The Moon’s near side, the one we all see, has been the target of numerous robotic and human missions. However, our lunar companion’s far side, which is not visible from Earth, has never been explored. That changed on Jan. 2, 2019, when Chinese spacecraft Chang'e 4 made a soft landing on what is often referred to as the “dark side,” because it remained largely unseen until humans were able to send spacecraft around the Moon in 1959.
Since we only see one side, it would make sense to assume that our lunar companion is locked in place. However, that is not the case. The Moon does rotate around its own axis, but the Earth’s gravitational pull causes it to be tidally locked to our planet. This means that it rotates just once as it circles Earth. As a result, the same side faces our planet at all times.
Prior to the advent of space exploration, researchers had assumed the two sides would have similar topography. However, images of the far side, captured during close flybys of the natural satellite, showed very different features. While the near side is covered with maria, or ancient lava flows, the far side largely comprises craters.
Though there were numerous theories explaining the stark difference between the two sides, none could be verified without exploring the lunar surface. However, since the Moon’s bulk blocks all radio signals, making it impossible to establish communications with Earth from the far side, sending a spacecraft was not an option. To overcome this hurdle, In 2017, the Chinese National Space Administration launched a dedicated satellite to orbit the Moon and relay the signals. Once a reliable communication path was in place, the scientists began work on sending out a probe to explore the many astronomical mysteries of the far side.
Less than 12 hours after landing, Chang'e 4 sent back images of the moon’s far side and also successfully deployed the Jade Rabbit 2, or Yutu-2, rover, which will gather information as it traverses the lunar surface. The spacecraft then opened its three 5-meter-high (16-foot) radio antennas to make low-frequency radio astronomical observations, which researchers believe will provide insights into the solar system’s early days and perhaps even the origin of the first stars.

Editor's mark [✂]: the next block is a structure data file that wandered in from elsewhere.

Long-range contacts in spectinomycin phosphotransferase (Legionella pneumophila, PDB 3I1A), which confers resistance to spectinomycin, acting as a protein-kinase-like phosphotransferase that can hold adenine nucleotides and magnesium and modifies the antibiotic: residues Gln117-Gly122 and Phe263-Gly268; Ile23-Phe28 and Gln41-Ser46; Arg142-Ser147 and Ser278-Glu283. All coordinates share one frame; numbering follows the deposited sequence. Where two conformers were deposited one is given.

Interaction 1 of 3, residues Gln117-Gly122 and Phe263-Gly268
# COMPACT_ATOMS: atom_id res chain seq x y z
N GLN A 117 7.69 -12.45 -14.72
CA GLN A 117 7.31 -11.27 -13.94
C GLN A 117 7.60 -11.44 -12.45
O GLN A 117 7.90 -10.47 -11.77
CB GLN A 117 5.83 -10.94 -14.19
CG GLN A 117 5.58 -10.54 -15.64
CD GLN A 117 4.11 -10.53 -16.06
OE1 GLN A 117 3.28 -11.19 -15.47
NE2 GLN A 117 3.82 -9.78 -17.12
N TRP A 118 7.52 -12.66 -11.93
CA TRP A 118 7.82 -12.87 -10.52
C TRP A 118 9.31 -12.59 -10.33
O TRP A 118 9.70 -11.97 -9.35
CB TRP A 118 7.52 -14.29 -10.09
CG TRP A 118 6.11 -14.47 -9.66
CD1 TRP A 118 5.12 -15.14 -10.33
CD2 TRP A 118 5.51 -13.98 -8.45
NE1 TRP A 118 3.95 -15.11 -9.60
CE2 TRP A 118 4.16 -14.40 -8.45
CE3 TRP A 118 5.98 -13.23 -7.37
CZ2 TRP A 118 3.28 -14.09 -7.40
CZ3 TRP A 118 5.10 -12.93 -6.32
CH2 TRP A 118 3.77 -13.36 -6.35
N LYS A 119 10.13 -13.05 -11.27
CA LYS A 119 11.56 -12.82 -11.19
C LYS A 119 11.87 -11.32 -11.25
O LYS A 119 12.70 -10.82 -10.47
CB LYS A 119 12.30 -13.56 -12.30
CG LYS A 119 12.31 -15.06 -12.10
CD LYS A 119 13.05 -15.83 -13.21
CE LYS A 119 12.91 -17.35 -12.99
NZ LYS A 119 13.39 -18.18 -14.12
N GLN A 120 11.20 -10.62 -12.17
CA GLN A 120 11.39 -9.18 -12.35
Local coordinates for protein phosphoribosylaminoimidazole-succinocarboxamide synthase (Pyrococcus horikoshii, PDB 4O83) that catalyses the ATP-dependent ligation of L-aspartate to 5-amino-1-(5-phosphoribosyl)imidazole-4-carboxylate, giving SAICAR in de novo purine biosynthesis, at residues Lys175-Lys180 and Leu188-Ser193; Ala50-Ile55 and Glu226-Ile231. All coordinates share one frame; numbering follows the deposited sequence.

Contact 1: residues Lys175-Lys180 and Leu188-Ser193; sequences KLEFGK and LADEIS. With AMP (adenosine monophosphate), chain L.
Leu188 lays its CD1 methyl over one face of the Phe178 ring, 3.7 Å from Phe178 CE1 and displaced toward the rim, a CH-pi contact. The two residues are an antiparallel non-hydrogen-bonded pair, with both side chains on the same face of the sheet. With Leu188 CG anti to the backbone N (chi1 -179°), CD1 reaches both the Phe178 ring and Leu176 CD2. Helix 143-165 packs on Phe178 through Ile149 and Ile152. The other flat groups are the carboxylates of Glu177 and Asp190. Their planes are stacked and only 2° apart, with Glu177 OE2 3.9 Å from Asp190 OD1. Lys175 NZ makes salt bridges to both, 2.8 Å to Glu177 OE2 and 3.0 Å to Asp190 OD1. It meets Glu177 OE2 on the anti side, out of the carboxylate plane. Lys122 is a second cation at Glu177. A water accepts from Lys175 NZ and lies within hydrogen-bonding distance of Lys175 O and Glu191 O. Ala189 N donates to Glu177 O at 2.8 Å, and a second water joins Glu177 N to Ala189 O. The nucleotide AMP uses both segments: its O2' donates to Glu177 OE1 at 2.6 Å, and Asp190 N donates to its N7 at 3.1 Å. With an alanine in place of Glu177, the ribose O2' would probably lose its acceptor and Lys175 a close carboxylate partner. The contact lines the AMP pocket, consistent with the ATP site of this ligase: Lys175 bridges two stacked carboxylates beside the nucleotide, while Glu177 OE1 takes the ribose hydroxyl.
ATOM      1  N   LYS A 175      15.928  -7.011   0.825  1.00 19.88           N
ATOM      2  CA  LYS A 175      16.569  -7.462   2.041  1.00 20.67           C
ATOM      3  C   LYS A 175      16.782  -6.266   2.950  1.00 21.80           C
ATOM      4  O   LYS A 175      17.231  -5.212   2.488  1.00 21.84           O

"Since the far side of the moon is shielded from electromagnetic interference from the Earth, it's an ideal place to research the space environment and solar bursts, and the probe can 'listen' to the deeper reaches of the cosmos," said Tongjie Liu, deputy director of the Lunar Exploration and Space Program Center for the China National Space Administration.
Also on board the Chang'e 4 is a “mini lunar biosphere” with potato and rockcress seeds, some silkworm eggs, as well as dirt, nutrients, and water. The insulated container, which is equipped with its own energy supply and a sunlight filter, is fitted with tiny cameras to enable researchers to observe if plants can grow, and survive, in the harsh lunar environment. The rockcress was selected due to its short and convenient growth cycle, while potatoes made the list because they could some day become a major food source for space settlers. As for the silkworms? The researchers believe they will help establish a sustainable ecosystem with the plants providing the silkworms with oxygen in exchange for carbon dioxide and nutrients from the Invertebrates’ waste.
"We want to study the respiration of the seeds and the photosynthesis on the moon," Xie Gengxin, chief designer of the experiment, told Chinese state-run news agency Xinhua.
While this spacecraft was unmanned, China next hopes to emulate NASA’s successful Apollo Program by sending crewed missions, and perhaps even establishing a permanent lunar base, by the early 2030s. While we are assuming they are targeting the near side of the Moon, don’t be surprised if Chinese astronauts make more history by visiting, and settling down, on the far side!
Resources: CNN.com, Phys.org,livescience.com.